|xe|   | cos ψ,  sin ψ,   0|  |xq|
|ye| = |-sin ψ,  cos ψ,   0|  |yq|
|ze|   |   0,      0,     1|  |zq|

Everything but the kitchen sink from macro blocks?

Currently the macros blocks are just averaged to extract lateral distance increment vectors between frames.  Due to the fixed frame rate, these can produce velocity increments.  Both can then be integrated to produce absolutes.  But I suspect there’s even more information available.

Imagine videoing an image like this multi-coloured circle:

Newton Disc

Newton Disc

It’s pretty simple to see that if the camera moved laterally between two frames, it’d be pretty straight forward for the video compression algorithm to break the change down into a set of identical macro-block vectors, each showing the direction and distance the camera had shifted between frames.  This is what I’m doing now by simply averaging the macro-blocks.

But imagine the camera doesn’t move laterally, but instead it rotates and the distance between camera and circle increases.  By rotating each macro-block vector by the position it is in the frame compared to the center point and averaging the results, what results is a circumferential component representing yaw change, and an axial component representing height change.

I think the way to approach this is first to get the lateral movement by simply averaging the macro-block vectors as now; the yaw and height components will cancel themselves out.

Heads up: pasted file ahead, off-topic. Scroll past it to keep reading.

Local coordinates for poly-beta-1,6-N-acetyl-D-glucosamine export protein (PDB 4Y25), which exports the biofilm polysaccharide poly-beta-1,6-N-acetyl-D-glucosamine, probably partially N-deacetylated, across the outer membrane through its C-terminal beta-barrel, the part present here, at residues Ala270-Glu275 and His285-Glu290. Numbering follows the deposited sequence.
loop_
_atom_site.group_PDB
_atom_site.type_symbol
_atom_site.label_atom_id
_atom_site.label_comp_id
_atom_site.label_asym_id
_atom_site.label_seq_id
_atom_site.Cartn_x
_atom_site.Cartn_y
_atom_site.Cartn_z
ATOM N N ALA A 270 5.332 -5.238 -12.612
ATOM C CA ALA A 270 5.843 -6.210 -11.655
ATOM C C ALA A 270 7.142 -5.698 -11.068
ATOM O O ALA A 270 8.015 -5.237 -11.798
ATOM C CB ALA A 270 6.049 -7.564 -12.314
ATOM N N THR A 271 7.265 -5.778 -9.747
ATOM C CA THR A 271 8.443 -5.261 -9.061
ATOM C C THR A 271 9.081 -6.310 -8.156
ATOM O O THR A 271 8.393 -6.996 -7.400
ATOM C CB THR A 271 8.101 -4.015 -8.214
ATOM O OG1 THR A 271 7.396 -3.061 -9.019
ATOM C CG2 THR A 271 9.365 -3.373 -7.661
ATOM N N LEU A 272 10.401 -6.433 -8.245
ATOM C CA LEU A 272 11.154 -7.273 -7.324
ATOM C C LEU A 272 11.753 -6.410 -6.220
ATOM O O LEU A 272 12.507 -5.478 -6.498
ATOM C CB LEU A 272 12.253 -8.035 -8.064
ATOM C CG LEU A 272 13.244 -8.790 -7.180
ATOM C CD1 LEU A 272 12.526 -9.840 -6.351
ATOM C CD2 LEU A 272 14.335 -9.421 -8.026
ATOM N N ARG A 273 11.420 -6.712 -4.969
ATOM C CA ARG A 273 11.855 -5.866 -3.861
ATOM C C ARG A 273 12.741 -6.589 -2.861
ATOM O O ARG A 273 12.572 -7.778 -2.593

Then by shifting the contents of the macro-block frame by the averaged lateral movement, the axis is brought to the center of the frame – some macro-blocks will be discarded to ensure the revised macro-block frame is square around the new center point.

Each of the macro-block vectors is then rotated according to the position in the new square frame.The angle of each macro-block in the frame is pretty easy to work out (e.g. a 4×4 square has rotation angles of 45, 135, 225 and 315 degrees, 9×9 square has blocks to be rotated by 0, 45, 90, 135, 180, 225, 270, 315 degrees), so now averaging the X and Y axis of these rotated macro-block vectors gives a measure of yaw and size change (height).  I’d need to include distance from the center when averaging out these rotated blocks.

At a push, even pitch and roll could be obtained because they would distort the circle into an oval.